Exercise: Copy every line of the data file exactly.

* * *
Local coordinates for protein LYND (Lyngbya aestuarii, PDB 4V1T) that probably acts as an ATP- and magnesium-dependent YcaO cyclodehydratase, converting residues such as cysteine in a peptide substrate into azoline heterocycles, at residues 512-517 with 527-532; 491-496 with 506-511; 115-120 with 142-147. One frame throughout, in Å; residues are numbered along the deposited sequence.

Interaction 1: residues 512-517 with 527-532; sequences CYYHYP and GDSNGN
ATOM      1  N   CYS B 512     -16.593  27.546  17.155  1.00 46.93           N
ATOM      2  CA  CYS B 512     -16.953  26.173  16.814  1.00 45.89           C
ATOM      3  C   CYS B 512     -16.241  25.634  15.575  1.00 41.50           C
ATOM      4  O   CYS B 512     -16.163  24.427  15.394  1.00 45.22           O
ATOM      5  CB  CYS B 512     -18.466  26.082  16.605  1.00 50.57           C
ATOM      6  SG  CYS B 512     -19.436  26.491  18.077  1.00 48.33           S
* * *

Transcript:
Local coordinates for protein LYND (Lyngbya aestuarii, PDB 4V1T) that probably acts as an ATP- and magnesium-dependent YcaO cyclodehydratase, converting residues such as cysteine in a peptide substrate into azoline heterocycles, at residues 512-517 with 527-532; 491-496 with 506-511; 115-120 with 142-147. One frame throughout, in Å; residues are numbered along the deposited sequence.

Interaction 1: residues 512-517 with 527-532; sequences CYYHYP and GDSNGN
ATOM      1  N   CYS B 512     -16.593  27.546  17.155  1.00 46.93           N
ATOM      2  CA  CYS B 512     -16.953  26.173  16.814  1.00 45.89           C
ATOM      3  C   CYS B 512     -16.241  25.634  15.575  1.00 41.50           C
ATOM      4  O   CYS B 512     -16.163  24.427  15.394  1.00 45.22           O
ATOM      5  CB  CYS B 512     -18.466  26.082  16.605  1.00 50.57           C
ATOM      6  SG  CYS B 512     -19.436  26.491  18.077  1.00 48.33           S